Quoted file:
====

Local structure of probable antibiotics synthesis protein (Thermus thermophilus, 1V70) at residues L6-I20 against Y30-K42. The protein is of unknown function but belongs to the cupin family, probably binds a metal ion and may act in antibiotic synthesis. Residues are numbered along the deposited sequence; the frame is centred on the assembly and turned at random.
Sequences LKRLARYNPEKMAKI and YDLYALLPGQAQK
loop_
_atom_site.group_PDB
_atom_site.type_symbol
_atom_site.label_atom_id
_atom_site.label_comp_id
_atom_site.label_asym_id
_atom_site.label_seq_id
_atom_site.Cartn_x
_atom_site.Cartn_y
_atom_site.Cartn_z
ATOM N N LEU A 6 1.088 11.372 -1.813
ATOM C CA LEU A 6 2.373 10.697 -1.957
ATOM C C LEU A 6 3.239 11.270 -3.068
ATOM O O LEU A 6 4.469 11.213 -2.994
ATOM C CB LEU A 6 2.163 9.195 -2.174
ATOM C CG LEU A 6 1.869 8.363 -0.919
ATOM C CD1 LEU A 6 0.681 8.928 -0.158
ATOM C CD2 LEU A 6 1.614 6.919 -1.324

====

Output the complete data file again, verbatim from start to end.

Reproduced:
Local structure of probable antibiotics synthesis protein (Thermus thermophilus, 1V70) at residues L6-I20 against Y30-K42. The protein is of unknown function but belongs to the cupin family, probably binds a metal ion and may act in antibiotic synthesis. Residues are numbered along the deposited sequence; the frame is centred on the assembly and turned at random.
Sequences LKRLARYNPEKMAKI and YDLYALLPGQAQK
loop_
_atom_site.group_PDB
_atom_site.type_symbol
_atom_site.label_atom_id
_atom_site.label_comp_id
_atom_site.label_asym_id
_atom_site.label_seq_id
_atom_site.Cartn_x
_atom_site.Cartn_y
_atom_site.Cartn_z
ATOM N N LEU A 6 1.088 11.372 -1.813
ATOM C CA LEU A 6 2.373 10.697 -1.957
ATOM C C LEU A 6 3.239 11.270 -3.068
ATOM O O LEU A 6 4.469 11.213 -2.994
ATOM C CB LEU A 6 2.163 9.195 -2.174
ATOM C CG LEU A 6 1.869 8.363 -0.919
ATOM C CD1 LEU A 6 0.681 8.928 -0.158
ATOM C CD2 LEU A 6 1.614 6.919 -1.324